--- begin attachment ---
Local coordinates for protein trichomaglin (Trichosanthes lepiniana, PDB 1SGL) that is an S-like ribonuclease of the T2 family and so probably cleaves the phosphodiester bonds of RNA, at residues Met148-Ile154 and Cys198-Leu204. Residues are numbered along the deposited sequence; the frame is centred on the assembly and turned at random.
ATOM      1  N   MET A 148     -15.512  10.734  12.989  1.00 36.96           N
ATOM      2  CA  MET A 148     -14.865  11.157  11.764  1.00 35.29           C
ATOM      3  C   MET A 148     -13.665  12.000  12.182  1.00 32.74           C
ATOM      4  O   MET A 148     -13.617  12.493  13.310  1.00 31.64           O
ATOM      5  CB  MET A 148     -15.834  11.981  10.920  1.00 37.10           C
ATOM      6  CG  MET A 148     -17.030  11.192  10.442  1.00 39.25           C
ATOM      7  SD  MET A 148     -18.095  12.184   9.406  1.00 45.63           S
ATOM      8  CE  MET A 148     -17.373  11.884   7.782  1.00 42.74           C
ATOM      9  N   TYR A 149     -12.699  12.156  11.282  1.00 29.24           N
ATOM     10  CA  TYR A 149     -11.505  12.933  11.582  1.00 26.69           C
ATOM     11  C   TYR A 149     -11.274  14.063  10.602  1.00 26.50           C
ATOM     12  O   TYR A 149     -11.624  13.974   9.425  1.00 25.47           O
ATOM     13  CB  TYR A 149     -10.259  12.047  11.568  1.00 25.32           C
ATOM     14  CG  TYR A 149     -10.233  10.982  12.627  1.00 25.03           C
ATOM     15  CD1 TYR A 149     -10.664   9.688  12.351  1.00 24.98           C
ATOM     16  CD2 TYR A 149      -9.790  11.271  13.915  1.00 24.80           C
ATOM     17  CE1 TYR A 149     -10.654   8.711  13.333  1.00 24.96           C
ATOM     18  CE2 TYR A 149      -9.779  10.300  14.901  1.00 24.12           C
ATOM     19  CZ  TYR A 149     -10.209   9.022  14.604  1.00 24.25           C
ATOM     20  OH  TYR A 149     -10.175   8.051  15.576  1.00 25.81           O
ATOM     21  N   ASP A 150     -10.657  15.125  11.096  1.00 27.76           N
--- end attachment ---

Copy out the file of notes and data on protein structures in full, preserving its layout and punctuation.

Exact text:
Local coordinates for protein trichomaglin (Trichosanthes lepiniana, PDB 1SGL) that is an S-like ribonuclease of the T2 family and so probably cleaves the phosphodiester bonds of RNA, at residues Met148-Ile154 and Cys198-Leu204. Residues are numbered along the deposited sequence; the frame is centred on the assembly and turned at random.
ATOM      1  N   MET A 148     -15.512  10.734  12.989  1.00 36.96           N
ATOM      2  CA  MET A 148     -14.865  11.157  11.764  1.00 35.29           C
ATOM      3  C   MET A 148     -13.665  12.000  12.182  1.00 32.74           C
ATOM      4  O   MET A 148     -13.617  12.493  13.310  1.00 31.64           O
ATOM      5  CB  MET A 148     -15.834  11.981  10.920  1.00 37.10           C
ATOM      6  CG  MET A 148     -17.030  11.192  10.442  1.00 39.25           C
ATOM      7  SD  MET A 148     -18.095  12.184   9.406  1.00 45.63           S
ATOM      8  CE  MET A 148     -17.373  11.884   7.782  1.00 42.74           C
ATOM      9  N   TYR A 149     -12.699  12.156  11.282  1.00 29.24           N
ATOM     10  CA  TYR A 149     -11.505  12.933  11.582  1.00 26.69           C
ATOM     11  C   TYR A 149     -11.274  14.063  10.602  1.00 26.50           C
ATOM     12  O   TYR A 149     -11.624  13.974   9.425  1.00 25.47           O
ATOM     13  CB  TYR A 149     -10.259  12.047  11.568  1.00 25.32           C
ATOM     14  CG  TYR A 149     -10.233  10.982  12.627  1.00 25.03           C
ATOM     15  CD1 TYR A 149     -10.664   9.688  12.351  1.00 24.98           C
ATOM     16  CD2 TYR A 149      -9.790  11.271  13.915  1.00 24.80           C
ATOM     17  CE1 TYR A 149     -10.654   8.711  13.333  1.00 24.96           C
ATOM     18  CE2 TYR A 149      -9.779  10.300  14.901  1.00 24.12           C
ATOM     19  CZ  TYR A 149     -10.209   9.022  14.604  1.00 24.25           C
ATOM     20  OH  TYR A 149     -10.175   8.051  15.576  1.00 25.81           O
ATOM     21  N   ASP A 150     -10.657  15.125  11.096  1.00 27.76           N